SOURCE (Reuters original)
KYIV—Ukraine on Wednesday carried out its biggest exchange of prisoners of war since Russia invaded, securing the release of 144 of its soldiers, including 95 who defended Mariupol’s steelworkers, Ukraine’s military intelligence agency said.
The majority of the Ukrainians were badly wounded, suffering from gunshot and shrapnel wounds, blast traumas, burns, fractured bones, and amputated limbs, the agency known by the acronym GUR said in a statement on Telegram.
Going forward, interesting think-piece from 'Foreign Affairs'
What If Ukraine Wins?
THE WAR AFTER THE WARThe combination of military setbacks and punishing sanctions might eventually induce Moscow to moderate its goals, and a meaningful cease-fire might become achievable.
But a more far-reaching negotiated settlement is probably out of the question for Putin.
Russia is already treating the locations it has occupied not as bargaining chips for an eventual settlement but as Russian territory. And according to the Russian intelligence experts Andrei Soldatov and Irina Borogan, Kremlin hardliners want more war—not less.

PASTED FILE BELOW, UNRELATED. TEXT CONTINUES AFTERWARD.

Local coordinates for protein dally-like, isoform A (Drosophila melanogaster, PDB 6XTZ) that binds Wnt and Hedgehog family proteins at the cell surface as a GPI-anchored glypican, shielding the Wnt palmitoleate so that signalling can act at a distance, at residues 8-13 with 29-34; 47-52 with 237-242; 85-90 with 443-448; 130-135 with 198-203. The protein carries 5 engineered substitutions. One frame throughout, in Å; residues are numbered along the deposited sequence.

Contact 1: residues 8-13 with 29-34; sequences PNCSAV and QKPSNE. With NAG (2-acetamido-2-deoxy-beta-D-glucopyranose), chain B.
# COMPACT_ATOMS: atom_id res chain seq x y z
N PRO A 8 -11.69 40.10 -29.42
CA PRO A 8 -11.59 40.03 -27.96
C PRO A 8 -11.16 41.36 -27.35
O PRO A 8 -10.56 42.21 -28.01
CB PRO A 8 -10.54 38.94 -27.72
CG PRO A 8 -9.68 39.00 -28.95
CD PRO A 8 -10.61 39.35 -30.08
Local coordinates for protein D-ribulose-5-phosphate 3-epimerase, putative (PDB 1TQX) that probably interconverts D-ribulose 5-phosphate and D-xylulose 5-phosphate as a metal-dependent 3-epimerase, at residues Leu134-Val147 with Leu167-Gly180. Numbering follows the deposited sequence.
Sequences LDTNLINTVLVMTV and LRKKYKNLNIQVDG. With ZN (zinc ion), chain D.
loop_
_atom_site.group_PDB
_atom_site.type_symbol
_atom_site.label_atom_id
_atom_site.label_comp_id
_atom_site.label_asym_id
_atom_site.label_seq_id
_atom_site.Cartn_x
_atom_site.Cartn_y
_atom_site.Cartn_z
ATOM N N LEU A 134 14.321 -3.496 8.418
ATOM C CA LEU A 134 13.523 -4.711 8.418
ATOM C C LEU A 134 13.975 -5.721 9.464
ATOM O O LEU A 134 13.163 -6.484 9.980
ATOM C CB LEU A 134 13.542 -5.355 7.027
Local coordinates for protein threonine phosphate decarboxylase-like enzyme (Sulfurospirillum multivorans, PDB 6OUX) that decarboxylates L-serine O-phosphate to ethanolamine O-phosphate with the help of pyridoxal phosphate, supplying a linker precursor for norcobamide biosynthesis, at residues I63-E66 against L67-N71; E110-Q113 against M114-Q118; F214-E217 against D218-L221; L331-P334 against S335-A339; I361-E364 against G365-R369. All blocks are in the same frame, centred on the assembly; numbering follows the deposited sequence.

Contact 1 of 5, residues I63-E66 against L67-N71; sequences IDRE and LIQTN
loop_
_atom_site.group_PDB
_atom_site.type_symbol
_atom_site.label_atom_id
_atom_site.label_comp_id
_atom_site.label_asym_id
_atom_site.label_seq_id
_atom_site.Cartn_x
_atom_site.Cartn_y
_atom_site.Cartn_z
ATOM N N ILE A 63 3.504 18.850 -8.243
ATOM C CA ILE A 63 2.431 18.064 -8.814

Ukraine and the West should thus assume that Russia will not accept any defeat.
A small Ukrainian victory in, say, the fall of this year might well be followed by another Russian invasion in 2023. Russia would need to regroup its forces, which would be challenging under sanctions.
Even more important for Putin than imperial conquest, however, is the preservation of his own power, since autocrats who lose wars often end up in dire straits. Putin might have to temporarily accept being pushed back to his pre-invasion starting point, but he could not countenance the permanent loss of Ukraine.
He might continue small-scale fighting, missile strikes, and aerial bombardment until reinforcements—gathered through partial or full mobilization—arrived. Alternatively, Putin could cynically use a cease-fire to buy time for bad-faith negotiations, much as he did before the February invasion.
Meanwhile, to deter future Russian attacks, Ukraine would likely have to ask for more weaponry than ever. Assenting to this would be difficult for Western powers, as Russia would be seeking relief from sanctions and taking its usual divide-and-conquer approach to Washington and its allies.
For the Western powers, a theoretical solution would be to offer Ukraine security guarantees in exchange for Ukrainian neutrality. But Russia could put those promises to the test in a renewed attack—and sanctions relief, if it ever came to pass, would have to be slow.
With Putin’s Russia, the approach must be “distrust and verify.”